Live playing : getting the lead to cut through the rythm


New member

Whether during rehearsal or in live situation, with a 2 guitar band, how would you set up both guitars/amp/Fx for sonic balance ?

First thing first, when both guitars are playing the rythm parts what are your views on their respective EQ-ing, Fx, etc.


What is your take on the lead guitar, for it to be heard, cutting through the rythm mayhem all around (rythm guit, bass & drum).

Thanks a whole lot in advance, we, as a band have quite difficulties properly adjusting our sound balance. Your help and advices are more than welcome !



Illuminatius Overlordious
What I have found that works for me is to tweak the mid-high and high EQs of each guitar so they are not overlapping at specific frequency ranges but fill in the whole spectrum when they are both playing. I also pan them around 10 - 2 respectively.

Another thing that seems to really bring it out is to add a little stereo separation on the lead with a 20-40 millisecond delay on the left or right channel, this widens the position of the guitar and outs it in a different space.



Just another guy, really.
Make sure everyone, esp. your two guitarist, can find the ONE knob that is all-important in that kind of situation- the one that keeps their egos from being turned up too much! Seriously, guitarist who are being band members before being lead guitarist are golden. Be THAT guy! (Well, THOSE guys.) It will go far towards fixing the problem- actually, it might make it a non-problem.


New member
Stevieb....that view of yours on the subject is very wise. I totally agree with you. I'm one of the 2 guitarists and I can report that the 2 guitarists here are really not into an ego thing at all. We're into having an as good as possible sound AS A BAND. At 45 and 47 years old, we, the guitar guys, sort of "been there-done that" and we're now into playng with our band as a side line pleasure in life. I'd get out of the band if anyone of us was into music for the "ego" thing. What matters is simply 2 things: fun and efficiency.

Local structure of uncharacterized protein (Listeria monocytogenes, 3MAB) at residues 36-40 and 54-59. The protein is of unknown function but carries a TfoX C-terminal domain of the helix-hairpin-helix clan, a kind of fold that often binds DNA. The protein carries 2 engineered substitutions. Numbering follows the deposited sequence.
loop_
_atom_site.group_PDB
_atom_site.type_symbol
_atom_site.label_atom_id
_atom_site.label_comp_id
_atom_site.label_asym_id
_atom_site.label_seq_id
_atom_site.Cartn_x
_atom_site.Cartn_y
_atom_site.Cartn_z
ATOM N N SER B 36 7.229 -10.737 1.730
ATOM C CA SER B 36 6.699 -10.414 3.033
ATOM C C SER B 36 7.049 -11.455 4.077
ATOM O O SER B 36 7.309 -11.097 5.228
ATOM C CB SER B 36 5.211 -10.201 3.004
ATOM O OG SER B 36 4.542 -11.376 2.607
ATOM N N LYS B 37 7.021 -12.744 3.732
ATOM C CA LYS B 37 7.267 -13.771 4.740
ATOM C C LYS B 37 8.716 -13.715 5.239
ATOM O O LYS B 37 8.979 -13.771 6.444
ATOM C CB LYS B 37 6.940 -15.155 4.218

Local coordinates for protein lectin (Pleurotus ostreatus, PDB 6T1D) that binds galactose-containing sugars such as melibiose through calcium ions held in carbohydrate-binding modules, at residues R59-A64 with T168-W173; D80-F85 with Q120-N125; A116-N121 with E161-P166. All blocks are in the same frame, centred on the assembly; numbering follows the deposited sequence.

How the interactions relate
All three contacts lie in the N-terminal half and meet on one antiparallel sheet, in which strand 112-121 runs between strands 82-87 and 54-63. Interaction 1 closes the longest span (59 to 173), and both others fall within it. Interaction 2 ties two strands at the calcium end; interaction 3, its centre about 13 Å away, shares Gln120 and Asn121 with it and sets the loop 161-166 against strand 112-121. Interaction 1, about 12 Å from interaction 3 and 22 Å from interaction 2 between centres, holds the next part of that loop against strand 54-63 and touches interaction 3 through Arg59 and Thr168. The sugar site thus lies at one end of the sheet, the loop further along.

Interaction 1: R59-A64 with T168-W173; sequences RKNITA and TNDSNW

The truth is out there!
if the band has two different amps/guitars, they will probably sound pretty good on their own anyway without a lot of tweaking.

for leads to bust through...boost pedal.


prophet of Dave
Hmmm I know your predicament! Well obviously you don't want to be in the same freq. range and you want the lead a little louder probably. I like to wah my lead up pretty good. And I'd stay away from reverb for the lead...that'll make you melt back too much.


The truth is out there!
or just rock out and nobody will care what it sounds like and they'll buy your cd where you can show them how awesome you sound!


"Hi, I'm in Delaware."
I dunno, for recording I find that reverb on vocals gives me nice separation from everything else. I don't mean a ton of it, just a hint.


New member
You might also try to reduce the amount of distortion on one of the two guitars (either dial down the pedal or use a cleaner amp). typically this would be done for the rhythm and the lead would have the more distorted sound.


Son of Yoda
I used to just shoot a "Now you STFU for a minute" look across to my rhythm guitarist last time I was in this position... seemed to work OK....